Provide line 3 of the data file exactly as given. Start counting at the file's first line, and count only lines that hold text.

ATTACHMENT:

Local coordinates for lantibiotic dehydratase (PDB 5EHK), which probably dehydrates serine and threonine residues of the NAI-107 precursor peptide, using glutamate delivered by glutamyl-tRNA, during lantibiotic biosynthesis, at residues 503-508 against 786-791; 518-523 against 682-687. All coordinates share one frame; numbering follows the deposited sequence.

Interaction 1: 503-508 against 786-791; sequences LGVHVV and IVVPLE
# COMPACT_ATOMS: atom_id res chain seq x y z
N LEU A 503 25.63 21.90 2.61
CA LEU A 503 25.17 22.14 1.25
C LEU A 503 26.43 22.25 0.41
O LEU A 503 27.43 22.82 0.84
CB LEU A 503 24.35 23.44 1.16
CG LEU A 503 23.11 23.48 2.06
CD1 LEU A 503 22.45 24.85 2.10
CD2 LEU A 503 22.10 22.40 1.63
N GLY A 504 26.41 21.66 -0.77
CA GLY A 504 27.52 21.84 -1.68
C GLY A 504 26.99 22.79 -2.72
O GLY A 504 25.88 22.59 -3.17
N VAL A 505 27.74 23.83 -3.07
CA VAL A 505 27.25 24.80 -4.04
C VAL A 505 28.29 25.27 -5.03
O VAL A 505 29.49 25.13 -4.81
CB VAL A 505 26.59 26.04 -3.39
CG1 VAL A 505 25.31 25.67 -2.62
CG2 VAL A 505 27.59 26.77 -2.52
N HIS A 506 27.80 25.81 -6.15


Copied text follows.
# COMPACT_ATOMS: atom_id res chain seq x y z